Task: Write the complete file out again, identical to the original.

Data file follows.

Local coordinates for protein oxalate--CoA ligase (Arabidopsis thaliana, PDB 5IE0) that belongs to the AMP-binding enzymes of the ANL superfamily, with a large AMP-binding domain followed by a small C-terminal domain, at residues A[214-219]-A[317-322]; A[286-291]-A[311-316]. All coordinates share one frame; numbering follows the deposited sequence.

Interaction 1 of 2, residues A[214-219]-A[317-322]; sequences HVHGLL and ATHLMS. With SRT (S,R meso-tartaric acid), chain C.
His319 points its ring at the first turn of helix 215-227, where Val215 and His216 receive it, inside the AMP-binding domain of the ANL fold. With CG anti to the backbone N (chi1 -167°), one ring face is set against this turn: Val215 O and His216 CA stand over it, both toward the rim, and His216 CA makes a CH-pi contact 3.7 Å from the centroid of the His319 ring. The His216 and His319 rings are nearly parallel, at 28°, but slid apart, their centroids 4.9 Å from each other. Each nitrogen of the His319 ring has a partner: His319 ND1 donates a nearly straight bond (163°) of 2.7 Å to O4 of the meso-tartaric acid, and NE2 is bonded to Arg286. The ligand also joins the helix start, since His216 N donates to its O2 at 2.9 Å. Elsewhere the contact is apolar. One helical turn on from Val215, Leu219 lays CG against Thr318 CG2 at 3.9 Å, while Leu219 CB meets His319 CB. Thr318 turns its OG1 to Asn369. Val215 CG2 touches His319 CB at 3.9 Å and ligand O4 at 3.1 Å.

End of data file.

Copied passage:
Local coordinates for protein oxalate--CoA ligase (Arabidopsis thaliana, PDB 5IE0) that belongs to the AMP-binding enzymes of the ANL superfamily, with a large AMP-binding domain followed by a small C-terminal domain, at residues A[214-219]-A[317-322]; A[286-291]-A[311-316]. All coordinates share one frame; numbering follows the deposited sequence.

Interaction 1 of 2, residues A[214-219]-A[317-322]; sequences HVHGLL and ATHLMS. With SRT (S,R meso-tartaric acid), chain C.
His319 points its ring at the first turn of helix 215-227, where Val215 and His216 receive it, inside the AMP-binding domain of the ANL fold. With CG anti to the backbone N (chi1 -167°), one ring face is set against this turn: Val215 O and His216 CA stand over it, both toward the rim, and His216 CA makes a CH-pi contact 3.7 Å from the centroid of the His319 ring. The His216 and His319 rings are nearly parallel, at 28°, but slid apart, their centroids 4.9 Å from each other. Each nitrogen of the His319 ring has a partner: His319 ND1 donates a nearly straight bond (163°) of 2.7 Å to O4 of the meso-tartaric acid, and NE2 is bonded to Arg286. The ligand also joins the helix start, since His216 N donates to its O2 at 2.9 Å. Elsewhere the contact is apolar. One helical turn on from Val215, Leu219 lays CG against Thr318 CG2 at 3.9 Å, while Leu219 CB meets His319 CB. Thr318 turns its OG1 to Asn369. Val215 CG2 touches His319 CB at 3.9 Å and ligand O4 at 3.1 Å.